galiumaparine3Common name:  bedstraw, cleavers,[1] stickywilly, catchweed bedstraw, cleaverwort, scarthgrass, white hedge, [2] goosegrass. [3]   NOTE:  This plant is not native to the Willamette Valley

Scientific name:  Galium aparine[1]

Plant family:  Rubiaceae (Madder family)[2]

Description:  Cleavers are a weak, taprooted annual with sprawling leafy stems that grows to 20-100 cm tall or long and tends to entangle with other vegetation.  Their linear to oblong leaves are round-tipped with a sharp point and are clustered in whorls of 6-8.  They are 1-7cm long and have one vein running down the center that has bristles pointing backwards.  The hermaphroditic [5] flowers rise from the axils of leaf whorls in clusters of 3-5.  They are 1-2 mm wide and whitish or greenish and bloom between April and June.[3] Petals fused at the base form a short tube that splits into 4 lobes.  The fruits of bedstraw are dry 2-lobed burs covered with hooked bristles. [1]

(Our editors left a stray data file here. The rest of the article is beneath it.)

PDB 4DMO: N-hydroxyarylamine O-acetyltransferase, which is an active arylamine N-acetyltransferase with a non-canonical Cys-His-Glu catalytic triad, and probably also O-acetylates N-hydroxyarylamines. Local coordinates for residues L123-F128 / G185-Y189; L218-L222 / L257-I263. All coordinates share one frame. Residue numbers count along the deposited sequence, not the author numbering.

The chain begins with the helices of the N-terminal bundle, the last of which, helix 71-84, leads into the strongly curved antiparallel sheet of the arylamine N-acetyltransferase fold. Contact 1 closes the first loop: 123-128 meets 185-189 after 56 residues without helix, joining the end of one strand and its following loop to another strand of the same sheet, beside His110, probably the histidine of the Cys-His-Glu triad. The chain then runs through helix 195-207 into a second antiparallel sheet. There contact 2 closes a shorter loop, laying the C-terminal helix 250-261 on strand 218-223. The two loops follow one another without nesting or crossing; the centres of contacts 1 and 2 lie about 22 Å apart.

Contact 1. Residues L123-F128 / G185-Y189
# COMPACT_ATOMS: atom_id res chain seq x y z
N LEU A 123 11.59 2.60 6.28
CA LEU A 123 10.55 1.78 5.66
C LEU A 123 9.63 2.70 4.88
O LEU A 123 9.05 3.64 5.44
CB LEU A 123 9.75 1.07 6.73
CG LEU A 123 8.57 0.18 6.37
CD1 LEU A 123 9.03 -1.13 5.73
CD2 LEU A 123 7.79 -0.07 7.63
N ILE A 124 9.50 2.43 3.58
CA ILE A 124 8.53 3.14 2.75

Habitat:  Bedstraw grows from sea level to mid-elevations of the mountains.  It is commonly found on beaches, in moist clearings and ditches, and in rich, moist open forests. [1, 4] It tolerates dry soil but scorches quickly in full sun.[6]

galiumaparineRange:  Galium aparine and its close relatives are widespread throughout the United States.[3] It does not thrive in hot climates.[6]

Uses for Galium aparine

Red dye can be made from a decoction of the root.  When this is ingested, it can dye bones red.  It can be rubbed on the hands to remove pitch.  The stems can be used as tinder or stacked as bedding or to filter liquids.[5]

Recipe for Medicinal Tea: Add 3 heaping tablespoons of dried or fresh herb to pint of boiling water, steep for 10 min. Take in mouthful doses throughout the day. This tea has been used to help alleviate allergy symptoms in the spring.[6]

[1] Pojar, Jim, Andrew MacKinnon, and Paul B. Alaback. Plants of the Pacific Northwest Coast.. Lone Pine Pub, 1994.

[2] USDA Natural Resource Conservation Service =GAAP2

[4] Burke Museum of Natural History and Culture collection.php?Genus=Galium&Species=aparine